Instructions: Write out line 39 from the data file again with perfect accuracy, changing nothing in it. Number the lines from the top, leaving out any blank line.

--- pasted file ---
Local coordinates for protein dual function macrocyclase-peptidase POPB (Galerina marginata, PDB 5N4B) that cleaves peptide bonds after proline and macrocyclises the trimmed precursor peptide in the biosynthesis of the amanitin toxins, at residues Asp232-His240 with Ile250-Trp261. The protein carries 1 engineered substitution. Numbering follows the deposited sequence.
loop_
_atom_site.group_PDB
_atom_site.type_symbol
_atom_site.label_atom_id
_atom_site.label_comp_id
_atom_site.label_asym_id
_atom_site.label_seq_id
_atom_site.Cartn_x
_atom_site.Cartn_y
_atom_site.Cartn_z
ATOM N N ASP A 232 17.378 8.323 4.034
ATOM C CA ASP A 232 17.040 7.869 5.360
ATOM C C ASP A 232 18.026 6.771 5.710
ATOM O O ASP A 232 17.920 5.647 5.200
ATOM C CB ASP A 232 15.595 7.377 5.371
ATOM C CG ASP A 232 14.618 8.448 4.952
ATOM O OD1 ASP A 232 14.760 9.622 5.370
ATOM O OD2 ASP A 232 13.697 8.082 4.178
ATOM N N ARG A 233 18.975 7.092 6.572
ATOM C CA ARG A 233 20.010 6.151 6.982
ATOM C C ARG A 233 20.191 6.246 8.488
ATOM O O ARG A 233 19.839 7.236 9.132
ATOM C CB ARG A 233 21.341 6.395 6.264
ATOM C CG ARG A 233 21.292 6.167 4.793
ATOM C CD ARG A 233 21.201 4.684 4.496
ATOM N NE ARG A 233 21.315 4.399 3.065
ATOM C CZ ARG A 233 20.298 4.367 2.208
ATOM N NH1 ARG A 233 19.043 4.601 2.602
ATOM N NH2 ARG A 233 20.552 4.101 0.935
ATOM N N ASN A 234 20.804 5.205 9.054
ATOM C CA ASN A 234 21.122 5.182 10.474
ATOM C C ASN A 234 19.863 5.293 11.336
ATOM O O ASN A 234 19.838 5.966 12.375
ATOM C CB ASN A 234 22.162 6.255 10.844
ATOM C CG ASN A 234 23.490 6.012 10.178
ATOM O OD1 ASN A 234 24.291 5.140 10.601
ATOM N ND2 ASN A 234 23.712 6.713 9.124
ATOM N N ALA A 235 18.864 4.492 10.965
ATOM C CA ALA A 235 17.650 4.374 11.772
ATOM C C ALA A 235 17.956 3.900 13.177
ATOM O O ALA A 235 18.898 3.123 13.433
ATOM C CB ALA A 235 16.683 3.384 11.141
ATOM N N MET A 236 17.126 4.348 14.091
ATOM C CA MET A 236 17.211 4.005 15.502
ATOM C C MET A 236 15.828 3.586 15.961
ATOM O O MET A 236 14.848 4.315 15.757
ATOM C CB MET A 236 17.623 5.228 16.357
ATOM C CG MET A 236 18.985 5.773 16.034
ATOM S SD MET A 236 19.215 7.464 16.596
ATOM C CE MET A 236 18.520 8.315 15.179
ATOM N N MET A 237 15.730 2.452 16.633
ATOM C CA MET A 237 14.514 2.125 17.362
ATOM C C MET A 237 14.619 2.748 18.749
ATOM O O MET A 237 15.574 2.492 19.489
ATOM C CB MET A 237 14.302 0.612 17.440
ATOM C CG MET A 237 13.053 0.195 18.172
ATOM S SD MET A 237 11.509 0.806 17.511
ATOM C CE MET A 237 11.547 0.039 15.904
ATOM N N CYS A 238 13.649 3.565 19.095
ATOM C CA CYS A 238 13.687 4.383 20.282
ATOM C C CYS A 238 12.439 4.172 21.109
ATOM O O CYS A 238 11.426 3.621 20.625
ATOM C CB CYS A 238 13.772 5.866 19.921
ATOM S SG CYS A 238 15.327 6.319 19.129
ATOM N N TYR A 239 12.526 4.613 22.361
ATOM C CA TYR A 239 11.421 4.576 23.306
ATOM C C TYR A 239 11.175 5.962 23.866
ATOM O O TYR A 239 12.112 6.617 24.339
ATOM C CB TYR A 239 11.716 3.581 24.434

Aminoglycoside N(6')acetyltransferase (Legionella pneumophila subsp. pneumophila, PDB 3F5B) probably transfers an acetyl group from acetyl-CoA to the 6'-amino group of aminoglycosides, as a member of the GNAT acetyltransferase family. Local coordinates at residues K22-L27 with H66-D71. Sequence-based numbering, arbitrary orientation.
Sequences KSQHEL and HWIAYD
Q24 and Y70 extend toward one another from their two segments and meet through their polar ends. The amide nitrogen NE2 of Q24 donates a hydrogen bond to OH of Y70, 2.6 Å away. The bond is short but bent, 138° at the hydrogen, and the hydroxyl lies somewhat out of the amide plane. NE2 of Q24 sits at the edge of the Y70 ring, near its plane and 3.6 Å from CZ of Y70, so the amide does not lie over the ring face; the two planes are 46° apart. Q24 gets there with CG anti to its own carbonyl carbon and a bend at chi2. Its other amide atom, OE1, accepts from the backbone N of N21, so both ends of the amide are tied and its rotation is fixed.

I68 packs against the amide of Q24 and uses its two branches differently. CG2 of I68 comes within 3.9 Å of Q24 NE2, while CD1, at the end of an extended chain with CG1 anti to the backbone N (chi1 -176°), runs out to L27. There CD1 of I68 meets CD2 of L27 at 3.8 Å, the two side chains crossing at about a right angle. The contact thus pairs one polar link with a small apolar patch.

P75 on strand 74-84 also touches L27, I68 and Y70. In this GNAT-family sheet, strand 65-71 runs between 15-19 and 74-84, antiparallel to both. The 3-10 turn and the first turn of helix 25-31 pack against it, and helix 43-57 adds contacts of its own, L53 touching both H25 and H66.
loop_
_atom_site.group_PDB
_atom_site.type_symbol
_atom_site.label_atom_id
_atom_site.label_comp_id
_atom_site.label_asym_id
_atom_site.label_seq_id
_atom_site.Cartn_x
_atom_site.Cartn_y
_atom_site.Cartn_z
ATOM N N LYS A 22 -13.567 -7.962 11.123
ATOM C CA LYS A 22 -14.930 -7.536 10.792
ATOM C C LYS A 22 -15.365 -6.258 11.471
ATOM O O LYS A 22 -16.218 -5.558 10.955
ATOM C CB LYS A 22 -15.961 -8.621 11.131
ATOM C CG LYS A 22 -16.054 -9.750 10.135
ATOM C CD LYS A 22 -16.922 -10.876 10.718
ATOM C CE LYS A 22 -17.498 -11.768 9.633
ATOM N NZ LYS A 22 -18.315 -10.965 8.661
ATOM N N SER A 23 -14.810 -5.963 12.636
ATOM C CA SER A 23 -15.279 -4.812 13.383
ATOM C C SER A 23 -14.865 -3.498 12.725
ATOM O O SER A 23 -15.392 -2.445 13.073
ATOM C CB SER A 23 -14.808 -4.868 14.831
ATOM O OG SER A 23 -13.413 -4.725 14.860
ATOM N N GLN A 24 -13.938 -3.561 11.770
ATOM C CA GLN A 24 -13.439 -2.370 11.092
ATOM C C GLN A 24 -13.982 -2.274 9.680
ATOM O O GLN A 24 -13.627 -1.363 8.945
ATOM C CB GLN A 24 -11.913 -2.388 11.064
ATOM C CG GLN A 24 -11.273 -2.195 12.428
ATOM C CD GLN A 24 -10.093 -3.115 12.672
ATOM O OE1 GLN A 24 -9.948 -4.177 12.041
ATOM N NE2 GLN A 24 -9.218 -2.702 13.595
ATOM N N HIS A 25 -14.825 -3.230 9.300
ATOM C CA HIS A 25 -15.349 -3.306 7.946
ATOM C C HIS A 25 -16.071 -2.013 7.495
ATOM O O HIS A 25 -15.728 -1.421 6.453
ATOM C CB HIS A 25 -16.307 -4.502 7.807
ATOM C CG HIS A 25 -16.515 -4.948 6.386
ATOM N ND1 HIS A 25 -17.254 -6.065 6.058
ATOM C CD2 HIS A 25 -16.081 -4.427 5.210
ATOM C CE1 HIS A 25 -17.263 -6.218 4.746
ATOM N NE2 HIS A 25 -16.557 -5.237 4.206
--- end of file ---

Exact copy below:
ATOM N N ALA A 235 18.864 4.492 10.965